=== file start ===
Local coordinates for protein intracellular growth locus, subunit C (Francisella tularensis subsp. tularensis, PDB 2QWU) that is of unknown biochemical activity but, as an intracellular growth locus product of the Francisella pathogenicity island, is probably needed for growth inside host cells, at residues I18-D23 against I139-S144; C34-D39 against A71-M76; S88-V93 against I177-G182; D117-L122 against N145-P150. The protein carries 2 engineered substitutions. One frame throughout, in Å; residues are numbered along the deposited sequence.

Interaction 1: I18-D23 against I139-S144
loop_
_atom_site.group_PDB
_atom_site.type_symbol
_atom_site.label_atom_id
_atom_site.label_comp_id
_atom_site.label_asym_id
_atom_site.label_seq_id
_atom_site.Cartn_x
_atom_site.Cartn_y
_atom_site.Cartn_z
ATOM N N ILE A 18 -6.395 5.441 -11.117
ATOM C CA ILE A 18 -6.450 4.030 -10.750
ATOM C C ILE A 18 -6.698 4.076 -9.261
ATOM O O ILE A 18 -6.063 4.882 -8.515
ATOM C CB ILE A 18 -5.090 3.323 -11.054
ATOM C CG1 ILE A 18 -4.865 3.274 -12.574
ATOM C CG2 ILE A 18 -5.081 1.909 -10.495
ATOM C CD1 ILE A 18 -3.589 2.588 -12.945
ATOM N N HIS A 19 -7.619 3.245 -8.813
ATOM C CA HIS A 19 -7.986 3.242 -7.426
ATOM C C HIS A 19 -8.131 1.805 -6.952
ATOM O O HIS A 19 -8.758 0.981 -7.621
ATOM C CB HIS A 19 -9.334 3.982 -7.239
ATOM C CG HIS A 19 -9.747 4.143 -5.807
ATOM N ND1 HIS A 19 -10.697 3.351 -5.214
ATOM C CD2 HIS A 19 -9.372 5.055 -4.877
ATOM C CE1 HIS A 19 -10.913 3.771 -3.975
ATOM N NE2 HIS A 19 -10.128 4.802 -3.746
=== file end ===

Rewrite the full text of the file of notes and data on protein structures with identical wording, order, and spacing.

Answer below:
Local coordinates for protein intracellular growth locus, subunit C (Francisella tularensis subsp. tularensis, PDB 2QWU) that is of unknown biochemical activity but, as an intracellular growth locus product of the Francisella pathogenicity island, is probably needed for growth inside host cells, at residues I18-D23 against I139-S144; C34-D39 against A71-M76; S88-V93 against I177-G182; D117-L122 against N145-P150. The protein carries 2 engineered substitutions. One frame throughout, in Å; residues are numbered along the deposited sequence.

Interaction 1: I18-D23 against I139-S144
loop_
_atom_site.group_PDB
_atom_site.type_symbol
_atom_site.label_atom_id
_atom_site.label_comp_id
_atom_site.label_asym_id
_atom_site.label_seq_id
_atom_site.Cartn_x
_atom_site.Cartn_y
_atom_site.Cartn_z
ATOM N N ILE A 18 -6.395 5.441 -11.117
ATOM C CA ILE A 18 -6.450 4.030 -10.750
ATOM C C ILE A 18 -6.698 4.076 -9.261
ATOM O O ILE A 18 -6.063 4.882 -8.515
ATOM C CB ILE A 18 -5.090 3.323 -11.054
ATOM C CG1 ILE A 18 -4.865 3.274 -12.574
ATOM C CG2 ILE A 18 -5.081 1.909 -10.495
ATOM C CD1 ILE A 18 -3.589 2.588 -12.945
ATOM N N HIS A 19 -7.619 3.245 -8.813
ATOM C CA HIS A 19 -7.986 3.242 -7.426
ATOM C C HIS A 19 -8.131 1.805 -6.952
ATOM O O HIS A 19 -8.758 0.981 -7.621
ATOM C CB HIS A 19 -9.334 3.982 -7.239
ATOM C CG HIS A 19 -9.747 4.143 -5.807
ATOM N ND1 HIS A 19 -10.697 3.351 -5.214
ATOM C CD2 HIS A 19 -9.372 5.055 -4.877
ATOM C CE1 HIS A 19 -10.913 3.771 -3.975
ATOM N NE2 HIS A 19 -10.128 4.802 -3.746